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March 13, 2017

3D Printing Brings a New Dimension of Innovation to HVAC

As an HVAC installer, you have to be a Jack (or Jill) -of-all-trades with a working understanding of many aspects of the construction industry. Will you soon have to add 3D printing to your list of skills?

Unless you’re doing custom projects with massive budgets, you probably don’t have to worry. 3D printing technology is still expensive, and high-quality affordable HVAC components such as ducts, vents and heating and cooling systems are readily available from manufacturers who are producing tested designs. Where the HVAC industry will benefit from 3D printing is in design innovation.

3D printing is a process in which thousands of layers of a material are used to form a 3-dimensional object. It is also called additive manufacturing, and the materials that can be used in this process include polymers, metals, alloys, cement, and even some kinds of food.

The process begins with design software. Once the 3-dimensional design is complete, it’s translated into instructions that are sent to a 3D printer. It layers material to print out the object.

The process has been around since the 1980s and was used primarily for rapid prototyping. Along with the development of 3D printing for personal use, commercial applications are finding uses for it as well.

How 3D printing provides choices

For HVAC this may mean improved products. The University of Maryland, with its partners 3D Systems and the US Department of Energy, has designed a prototype heat exchanger that is 20% lighter and 20% more efficient than the heat exchangers currently in use.

Many different types of heat exchangers are used in HVAC and other industries; they are all comprised of chambers or channels through which air, liquid or gas of varying temperatures will pass, with the temperatures of each channel impacting the other. They can be used for both heating and cooling purposes.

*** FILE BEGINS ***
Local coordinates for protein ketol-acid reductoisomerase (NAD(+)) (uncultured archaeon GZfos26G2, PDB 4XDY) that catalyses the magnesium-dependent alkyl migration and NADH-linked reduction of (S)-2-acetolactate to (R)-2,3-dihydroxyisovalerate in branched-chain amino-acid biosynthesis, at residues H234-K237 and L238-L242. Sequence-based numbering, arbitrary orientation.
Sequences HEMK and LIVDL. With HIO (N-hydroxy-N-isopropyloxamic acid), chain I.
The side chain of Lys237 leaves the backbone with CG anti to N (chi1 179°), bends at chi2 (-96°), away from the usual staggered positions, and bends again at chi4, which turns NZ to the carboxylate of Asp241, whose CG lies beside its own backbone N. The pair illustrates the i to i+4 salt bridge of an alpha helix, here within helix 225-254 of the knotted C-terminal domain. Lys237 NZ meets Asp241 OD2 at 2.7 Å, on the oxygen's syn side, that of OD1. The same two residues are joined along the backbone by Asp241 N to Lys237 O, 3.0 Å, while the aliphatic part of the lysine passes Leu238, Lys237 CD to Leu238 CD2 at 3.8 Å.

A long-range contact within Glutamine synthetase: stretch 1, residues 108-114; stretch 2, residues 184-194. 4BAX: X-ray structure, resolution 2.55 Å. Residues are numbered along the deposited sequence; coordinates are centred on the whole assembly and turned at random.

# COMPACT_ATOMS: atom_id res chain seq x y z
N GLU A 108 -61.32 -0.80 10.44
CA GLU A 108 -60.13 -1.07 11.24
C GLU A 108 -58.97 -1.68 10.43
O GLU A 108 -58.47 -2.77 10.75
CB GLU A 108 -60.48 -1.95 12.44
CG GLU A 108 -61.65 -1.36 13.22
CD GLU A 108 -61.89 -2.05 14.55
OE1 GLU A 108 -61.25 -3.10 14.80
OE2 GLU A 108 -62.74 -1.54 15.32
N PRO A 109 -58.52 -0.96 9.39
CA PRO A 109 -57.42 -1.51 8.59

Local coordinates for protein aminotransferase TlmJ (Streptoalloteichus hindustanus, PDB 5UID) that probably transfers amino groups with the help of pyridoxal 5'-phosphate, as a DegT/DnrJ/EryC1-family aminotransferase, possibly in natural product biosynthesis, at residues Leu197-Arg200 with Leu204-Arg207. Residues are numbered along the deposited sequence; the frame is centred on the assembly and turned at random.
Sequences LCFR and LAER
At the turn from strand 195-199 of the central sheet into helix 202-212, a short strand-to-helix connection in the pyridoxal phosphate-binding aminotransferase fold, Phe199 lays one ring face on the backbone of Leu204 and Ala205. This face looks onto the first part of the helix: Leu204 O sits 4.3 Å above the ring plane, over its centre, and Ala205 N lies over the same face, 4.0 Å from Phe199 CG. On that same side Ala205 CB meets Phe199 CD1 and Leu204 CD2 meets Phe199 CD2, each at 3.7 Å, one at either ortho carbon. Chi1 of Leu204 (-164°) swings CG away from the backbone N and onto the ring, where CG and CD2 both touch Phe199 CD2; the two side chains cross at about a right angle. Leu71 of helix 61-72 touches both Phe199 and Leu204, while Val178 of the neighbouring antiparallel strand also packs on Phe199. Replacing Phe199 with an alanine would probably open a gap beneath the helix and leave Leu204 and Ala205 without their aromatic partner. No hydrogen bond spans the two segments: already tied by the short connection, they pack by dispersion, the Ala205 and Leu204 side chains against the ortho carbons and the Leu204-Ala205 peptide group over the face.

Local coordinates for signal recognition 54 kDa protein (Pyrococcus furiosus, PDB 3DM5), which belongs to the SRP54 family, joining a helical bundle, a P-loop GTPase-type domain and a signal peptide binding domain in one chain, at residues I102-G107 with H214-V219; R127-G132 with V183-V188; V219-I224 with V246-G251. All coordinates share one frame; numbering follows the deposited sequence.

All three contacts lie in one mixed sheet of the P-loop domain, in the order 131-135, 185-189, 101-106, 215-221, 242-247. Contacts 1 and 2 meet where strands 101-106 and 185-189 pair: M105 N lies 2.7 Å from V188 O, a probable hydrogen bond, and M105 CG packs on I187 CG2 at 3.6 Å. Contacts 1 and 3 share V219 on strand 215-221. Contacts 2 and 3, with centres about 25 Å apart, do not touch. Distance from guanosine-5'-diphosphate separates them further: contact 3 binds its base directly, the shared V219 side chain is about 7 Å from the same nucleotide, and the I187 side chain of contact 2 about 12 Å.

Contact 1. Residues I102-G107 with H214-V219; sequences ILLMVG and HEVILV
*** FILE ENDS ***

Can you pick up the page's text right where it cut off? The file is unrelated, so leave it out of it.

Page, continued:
The Maryland heat exchanger is for air conditioners. Because 3D printing is made up of microscopic layers, the design for the heat exchanger can include 200 micrometer thin walls that are still able to withstand an immense amount of pressure. This makes it both lighter and more efficient, and it may broaden the range of materials that could be used to make heat exchangers.

Most heat exchangers are made of metal because metal is strong and very conductive which facilitates heat transfer. But conductivity is not the only factor in heat exchange. Surface area facilitates heat exchange as well, and a design that features 200-micrometer walls and a bigger surface-to-volume ratio may not require the added benefit of conductivity.

Plastics work well for components such as wall caps and soffit vents. Along with other new materials made possible with 3D printing, this might revolutionize the manufacturing of cooling and heating systems.

The 3D-printed heat exchanger is built with a continuous printing process that makes one solid object with no seams that will not leak. This extends the life of the heat exchanger as well as all of the other parts of the air conditioner. It also decreases the potential for fouling. Fouling occurs when some outside material creates deposits in the pathways of the heat exchanger and disrupts the flow of air or liquids.

The 3D-printed heat exchanger developed by Maryland University is expected to be market-ready in four years, and other 3D-printed innovations are sure to be announced in the meantime!

 

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